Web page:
With regard to the gas crisis, Mohiuddin blames it on the increasing number of buildings. "There has been a huge growth in the number of people staying in the Azimpur area and that is the main reason behind the shortage of gas." He, however, says that they are planning to expand the size of the pipelines in order to provide more gas to the flats. A move, the residents of the region claim, will take a long time to be implemented.

As concerned officials provide excuses and prolong the unwarranted situation by playing blame games, the residents continue to lead a subhuman life. As Jahanara Begum puts it, "Had I known that life in the city would have been so difficult, I would have never left my village. Although we had problems back there as well, we however at least managed to eat hot meals and drink clean water."

People in New Paltan are not alone in this struggle. Several areas in the city have been suffering from electricity, gas and water problems. A recent protest against WASA by the Paribesh Bachao Andolan and Bangladesh Centre for Human Rights and Development with regard to the increasing water crisis reflects the various water-related problems faced by the city dwellers. Speakers at the protest criticised the WASA and stated that the irregular water supply had encouraged some people to deal in water, a step that has ultimately increased the cost of water.

Various other parts of the city are also suffering due to an acute shortage in gas supply. Reports suggest that more than 20 areas in the city have been hit by gas crisis over the last one year. Some of the areas include, Uttara, Bashabo, Indira Road, Moghbazar, Ibrahimpur, Bibir Bagicha of Uttar Jatrabari, Mirpur, Kachukhet and Hatirpool.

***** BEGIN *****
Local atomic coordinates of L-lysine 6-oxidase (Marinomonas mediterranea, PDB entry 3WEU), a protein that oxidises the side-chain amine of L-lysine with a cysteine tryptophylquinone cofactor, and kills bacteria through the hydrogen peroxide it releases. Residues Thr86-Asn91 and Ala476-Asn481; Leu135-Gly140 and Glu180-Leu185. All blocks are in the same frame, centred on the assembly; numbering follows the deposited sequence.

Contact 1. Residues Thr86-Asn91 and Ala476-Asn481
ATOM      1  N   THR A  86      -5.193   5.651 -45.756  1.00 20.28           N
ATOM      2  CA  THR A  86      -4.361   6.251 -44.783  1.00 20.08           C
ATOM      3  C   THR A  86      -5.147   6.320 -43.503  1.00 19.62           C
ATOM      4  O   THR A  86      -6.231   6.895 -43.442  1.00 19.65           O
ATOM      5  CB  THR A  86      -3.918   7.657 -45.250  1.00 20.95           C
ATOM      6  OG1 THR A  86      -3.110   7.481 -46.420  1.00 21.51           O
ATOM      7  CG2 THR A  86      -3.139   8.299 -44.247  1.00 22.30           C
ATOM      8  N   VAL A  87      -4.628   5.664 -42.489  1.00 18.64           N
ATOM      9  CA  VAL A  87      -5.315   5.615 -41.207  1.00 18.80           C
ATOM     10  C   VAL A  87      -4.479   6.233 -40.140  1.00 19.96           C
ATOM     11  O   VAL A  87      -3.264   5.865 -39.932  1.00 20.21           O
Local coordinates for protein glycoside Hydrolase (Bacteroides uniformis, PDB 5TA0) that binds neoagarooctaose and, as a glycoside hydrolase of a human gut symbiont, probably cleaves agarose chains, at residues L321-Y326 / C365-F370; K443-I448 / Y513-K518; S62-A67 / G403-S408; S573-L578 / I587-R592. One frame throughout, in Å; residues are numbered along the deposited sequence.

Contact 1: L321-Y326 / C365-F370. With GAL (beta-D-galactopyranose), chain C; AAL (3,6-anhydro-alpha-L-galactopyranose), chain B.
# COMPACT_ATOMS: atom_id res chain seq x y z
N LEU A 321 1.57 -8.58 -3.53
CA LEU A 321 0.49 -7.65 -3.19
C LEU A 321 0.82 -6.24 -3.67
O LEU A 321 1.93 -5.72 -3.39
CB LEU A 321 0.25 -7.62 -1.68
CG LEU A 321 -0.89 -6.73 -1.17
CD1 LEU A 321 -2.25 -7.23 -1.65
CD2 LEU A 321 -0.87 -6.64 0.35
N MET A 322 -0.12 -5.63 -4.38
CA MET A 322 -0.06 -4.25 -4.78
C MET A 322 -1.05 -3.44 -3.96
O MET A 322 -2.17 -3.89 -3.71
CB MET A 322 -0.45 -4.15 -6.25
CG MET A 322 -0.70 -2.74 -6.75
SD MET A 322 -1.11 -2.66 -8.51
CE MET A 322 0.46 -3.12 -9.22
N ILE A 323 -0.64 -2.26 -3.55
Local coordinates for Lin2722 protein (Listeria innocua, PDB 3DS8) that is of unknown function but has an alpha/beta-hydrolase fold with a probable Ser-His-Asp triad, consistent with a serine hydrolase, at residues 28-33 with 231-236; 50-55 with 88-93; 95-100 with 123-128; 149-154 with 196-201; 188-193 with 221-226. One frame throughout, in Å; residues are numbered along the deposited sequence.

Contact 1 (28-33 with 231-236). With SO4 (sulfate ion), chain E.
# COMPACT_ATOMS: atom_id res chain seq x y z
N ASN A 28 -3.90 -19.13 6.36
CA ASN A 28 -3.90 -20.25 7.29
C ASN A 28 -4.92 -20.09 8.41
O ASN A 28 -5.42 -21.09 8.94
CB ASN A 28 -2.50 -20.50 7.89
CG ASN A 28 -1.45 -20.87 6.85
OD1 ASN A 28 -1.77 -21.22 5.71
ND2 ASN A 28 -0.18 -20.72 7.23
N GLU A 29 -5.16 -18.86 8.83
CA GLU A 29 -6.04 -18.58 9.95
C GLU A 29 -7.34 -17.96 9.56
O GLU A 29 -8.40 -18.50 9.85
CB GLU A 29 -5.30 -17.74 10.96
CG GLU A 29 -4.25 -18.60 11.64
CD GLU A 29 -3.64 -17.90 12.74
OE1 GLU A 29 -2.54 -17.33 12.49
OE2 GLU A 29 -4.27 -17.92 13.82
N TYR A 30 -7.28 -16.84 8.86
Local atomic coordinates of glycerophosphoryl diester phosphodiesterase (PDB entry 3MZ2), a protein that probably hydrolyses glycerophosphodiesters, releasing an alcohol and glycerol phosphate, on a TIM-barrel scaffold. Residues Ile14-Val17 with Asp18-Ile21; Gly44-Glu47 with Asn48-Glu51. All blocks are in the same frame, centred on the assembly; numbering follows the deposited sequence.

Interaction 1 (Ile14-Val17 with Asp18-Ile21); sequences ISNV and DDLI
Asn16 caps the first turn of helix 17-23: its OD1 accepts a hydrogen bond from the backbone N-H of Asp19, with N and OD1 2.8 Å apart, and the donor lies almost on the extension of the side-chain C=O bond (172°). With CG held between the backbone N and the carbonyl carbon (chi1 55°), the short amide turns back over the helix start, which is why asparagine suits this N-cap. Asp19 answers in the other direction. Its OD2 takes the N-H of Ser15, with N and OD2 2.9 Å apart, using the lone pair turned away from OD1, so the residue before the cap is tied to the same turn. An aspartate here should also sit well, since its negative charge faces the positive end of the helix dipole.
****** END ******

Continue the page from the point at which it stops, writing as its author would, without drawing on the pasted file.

Dwellers in certain sections of Mirpur and Bashabo have been forced to switch to kerosene stoves due to the lack of gas supply. "In my area we don't get any gas supply in between 8 to 3 am. We complained to the Titas Gas a number of times, but the situation hasn't improved. It's difficult to feed the children before they go to school in the morning," says Maheen Choudhury, a resident of Kadamtala, Bashabo.

Apart from suffering from frequent load shedding, Maheen also suspects that his electricity bill is being tampered with. "The electricity bill we get from the authorities is much higher than the metre reading," he says. Mohammed Ashraf Hossain, another dweller from Bashabo says that the gas lines set up by Titas Gas are not good enough for the increasing population in the area.

Apart from the growing number of gas-users in the city, officials from Petrobangla have attributed the decrease in the pressure of gas to the increasing number of CNG gas stations in the city. Reports suggest that the country's present gas demand is falling short by 500 millions of standard cubic feet per day. They also state that as of 2011, the country has already consumed 50 percent of its probable gas reserves.

Regular load-shedding has forced Rashed, a student from Azimpur, to consistently depend on his table-lamp for his studies. Photo: Zahedul I Khan